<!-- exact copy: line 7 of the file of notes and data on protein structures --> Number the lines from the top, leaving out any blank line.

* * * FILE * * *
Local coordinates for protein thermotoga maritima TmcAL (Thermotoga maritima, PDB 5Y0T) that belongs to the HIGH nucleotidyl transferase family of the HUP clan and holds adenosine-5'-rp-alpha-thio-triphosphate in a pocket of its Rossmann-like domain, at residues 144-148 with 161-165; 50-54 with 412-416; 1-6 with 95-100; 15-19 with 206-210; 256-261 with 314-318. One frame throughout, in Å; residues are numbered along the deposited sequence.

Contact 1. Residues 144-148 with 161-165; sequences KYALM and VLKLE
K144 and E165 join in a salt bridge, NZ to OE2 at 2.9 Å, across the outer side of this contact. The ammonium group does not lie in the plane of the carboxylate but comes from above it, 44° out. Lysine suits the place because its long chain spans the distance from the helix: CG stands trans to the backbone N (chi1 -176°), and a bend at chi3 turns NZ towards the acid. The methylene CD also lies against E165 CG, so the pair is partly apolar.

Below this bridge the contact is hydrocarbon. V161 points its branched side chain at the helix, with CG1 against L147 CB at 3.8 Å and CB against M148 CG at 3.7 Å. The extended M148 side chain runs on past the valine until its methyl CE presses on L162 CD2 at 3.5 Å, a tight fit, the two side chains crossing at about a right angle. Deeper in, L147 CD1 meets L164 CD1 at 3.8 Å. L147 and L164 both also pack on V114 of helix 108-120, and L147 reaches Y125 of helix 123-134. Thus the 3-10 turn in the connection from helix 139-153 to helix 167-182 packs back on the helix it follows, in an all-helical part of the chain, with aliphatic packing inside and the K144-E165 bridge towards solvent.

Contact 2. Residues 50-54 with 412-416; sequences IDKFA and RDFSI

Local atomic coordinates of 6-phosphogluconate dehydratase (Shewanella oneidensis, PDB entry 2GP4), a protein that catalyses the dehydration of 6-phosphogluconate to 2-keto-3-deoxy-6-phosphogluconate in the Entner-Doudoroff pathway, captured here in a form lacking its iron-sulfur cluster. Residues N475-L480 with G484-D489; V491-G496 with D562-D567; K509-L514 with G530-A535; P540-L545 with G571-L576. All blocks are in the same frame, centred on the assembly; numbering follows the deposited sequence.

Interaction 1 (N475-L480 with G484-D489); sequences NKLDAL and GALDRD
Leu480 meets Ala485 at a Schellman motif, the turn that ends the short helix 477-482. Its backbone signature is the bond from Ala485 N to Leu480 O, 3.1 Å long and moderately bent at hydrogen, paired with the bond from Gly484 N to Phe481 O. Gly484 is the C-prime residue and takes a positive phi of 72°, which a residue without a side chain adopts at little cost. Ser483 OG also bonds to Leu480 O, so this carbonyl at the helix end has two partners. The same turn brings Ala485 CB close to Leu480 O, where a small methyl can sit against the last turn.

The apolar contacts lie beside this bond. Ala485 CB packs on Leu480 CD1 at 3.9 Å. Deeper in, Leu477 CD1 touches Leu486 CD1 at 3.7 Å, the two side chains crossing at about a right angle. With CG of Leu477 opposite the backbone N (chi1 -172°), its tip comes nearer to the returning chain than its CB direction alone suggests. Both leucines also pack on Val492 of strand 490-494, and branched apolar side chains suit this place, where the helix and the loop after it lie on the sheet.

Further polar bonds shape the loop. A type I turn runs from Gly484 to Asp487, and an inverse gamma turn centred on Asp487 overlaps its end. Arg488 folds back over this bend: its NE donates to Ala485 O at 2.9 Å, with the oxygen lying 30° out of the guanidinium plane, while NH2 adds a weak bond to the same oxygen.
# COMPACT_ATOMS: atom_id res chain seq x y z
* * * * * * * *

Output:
Interaction 1 (N475-L480 with G484-D489); sequences NKLDAL and GALDRD